Albrecht effect

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The Albrecht effect describes how cloud condensation nuclei (CCN), possibly from anthropogenic pollution, may increase cloud lifetime and hence increase the amount of solar radiation reflected from clouds. Because it does not directly interact with incoming or outgoing radiation, it has an indirect effect on climate.

Aerosol particles act as CCNs creating more droplets of a smaller size. These take more time to coalesce to raindrop size (>100μm), reducing precipitation efficiency and hence increasing the lifetime of the cloud. The increased scattering of incoming radiation leads to a cooling of -0.3 to -1.4 Wm−2.[1] This effect is not as well understood as the Twomey effect.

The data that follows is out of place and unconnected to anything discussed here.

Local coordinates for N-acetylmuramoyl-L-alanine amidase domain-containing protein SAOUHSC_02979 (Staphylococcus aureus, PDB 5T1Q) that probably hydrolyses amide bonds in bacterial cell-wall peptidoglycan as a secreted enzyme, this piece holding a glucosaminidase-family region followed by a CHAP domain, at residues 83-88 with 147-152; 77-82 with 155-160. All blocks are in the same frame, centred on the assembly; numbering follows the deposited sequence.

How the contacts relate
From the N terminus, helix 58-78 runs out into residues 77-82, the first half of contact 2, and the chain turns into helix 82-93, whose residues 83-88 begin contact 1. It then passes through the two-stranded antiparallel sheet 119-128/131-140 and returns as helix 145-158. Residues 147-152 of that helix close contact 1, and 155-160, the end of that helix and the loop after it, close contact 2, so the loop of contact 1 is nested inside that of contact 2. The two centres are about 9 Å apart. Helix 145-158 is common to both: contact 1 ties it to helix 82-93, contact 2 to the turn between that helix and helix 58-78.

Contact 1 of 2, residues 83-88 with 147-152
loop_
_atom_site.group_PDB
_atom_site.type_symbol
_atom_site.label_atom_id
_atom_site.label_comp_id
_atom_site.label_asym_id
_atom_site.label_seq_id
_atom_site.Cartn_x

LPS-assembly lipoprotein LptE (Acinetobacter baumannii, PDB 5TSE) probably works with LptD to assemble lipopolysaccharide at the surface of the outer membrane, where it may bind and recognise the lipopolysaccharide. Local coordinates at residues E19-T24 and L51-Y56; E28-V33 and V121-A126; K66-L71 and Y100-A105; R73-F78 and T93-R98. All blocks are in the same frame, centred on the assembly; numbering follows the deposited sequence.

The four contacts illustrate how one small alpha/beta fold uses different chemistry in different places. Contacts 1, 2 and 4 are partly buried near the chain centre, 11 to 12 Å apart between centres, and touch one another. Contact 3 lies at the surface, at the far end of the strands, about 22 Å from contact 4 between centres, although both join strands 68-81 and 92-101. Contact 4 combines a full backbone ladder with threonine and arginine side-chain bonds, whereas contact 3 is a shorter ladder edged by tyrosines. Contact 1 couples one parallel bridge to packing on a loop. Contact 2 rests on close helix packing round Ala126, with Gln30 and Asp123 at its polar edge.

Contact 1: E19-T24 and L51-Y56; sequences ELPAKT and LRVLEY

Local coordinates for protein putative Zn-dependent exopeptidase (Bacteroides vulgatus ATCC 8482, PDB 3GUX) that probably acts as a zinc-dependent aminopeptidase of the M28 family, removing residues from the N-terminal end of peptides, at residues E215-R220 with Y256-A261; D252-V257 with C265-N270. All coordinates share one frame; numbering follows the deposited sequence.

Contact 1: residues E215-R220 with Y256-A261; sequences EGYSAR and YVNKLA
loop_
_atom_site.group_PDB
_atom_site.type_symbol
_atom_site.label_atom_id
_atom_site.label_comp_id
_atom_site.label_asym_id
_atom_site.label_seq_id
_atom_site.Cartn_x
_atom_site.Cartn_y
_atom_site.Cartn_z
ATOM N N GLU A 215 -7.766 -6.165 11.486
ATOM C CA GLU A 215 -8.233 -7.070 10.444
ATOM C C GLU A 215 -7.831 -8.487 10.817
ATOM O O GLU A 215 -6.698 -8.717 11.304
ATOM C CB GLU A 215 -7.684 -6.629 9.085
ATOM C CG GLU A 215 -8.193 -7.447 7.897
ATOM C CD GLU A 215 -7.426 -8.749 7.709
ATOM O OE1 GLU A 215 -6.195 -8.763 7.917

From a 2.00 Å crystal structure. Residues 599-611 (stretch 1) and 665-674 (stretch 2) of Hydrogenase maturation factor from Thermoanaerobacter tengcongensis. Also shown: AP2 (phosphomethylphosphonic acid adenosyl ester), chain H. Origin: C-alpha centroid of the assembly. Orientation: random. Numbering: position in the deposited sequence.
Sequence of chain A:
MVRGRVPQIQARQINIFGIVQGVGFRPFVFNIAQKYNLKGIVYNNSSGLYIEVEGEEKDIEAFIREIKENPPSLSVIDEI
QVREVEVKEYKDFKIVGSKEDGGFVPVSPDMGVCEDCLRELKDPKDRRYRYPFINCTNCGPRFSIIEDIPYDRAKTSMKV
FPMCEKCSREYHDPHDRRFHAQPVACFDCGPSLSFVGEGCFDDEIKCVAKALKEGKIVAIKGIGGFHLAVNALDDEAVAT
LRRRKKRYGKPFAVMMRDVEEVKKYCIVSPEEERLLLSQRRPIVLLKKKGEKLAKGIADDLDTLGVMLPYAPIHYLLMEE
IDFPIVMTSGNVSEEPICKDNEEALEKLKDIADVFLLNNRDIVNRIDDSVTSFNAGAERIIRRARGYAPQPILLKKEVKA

There are many other effects, indirect and semi-direct aerosol effects resulting in a large uncertainty in the radiative forcing due to aerosols.

See also[edit]


  1. ^ IPCC 4th Assessment Report, 2005


  • Albrecht, B.A. (1989). "Aerosols, Cloud Microphysics, and Fractional Cloudiness". Science. 245 (4923): 1227–30. Bibcode:1989Sci...245.1227A. doi:10.1126/science.245.4923.1227. PMID 17747885.
  • Lohmann, U. (2006). "Aerosol Effects on Clouds and Climate". Space Sci Rev. 125 (1–4): 129–137. Bibcode:2006SSRv..125..129L. doi:10.1007/s11214-006-9051-8.
  • Rosenfeld, D. (2006). "Aerosol-Cloud Interactions Control of Earth Radiation and Latent Heat Release Budgets". Space Sci Rev. 125 (1–4): 149–157. Bibcode:2006SSRv..125..149R. doi:10.1007/s11214-006-9053-6.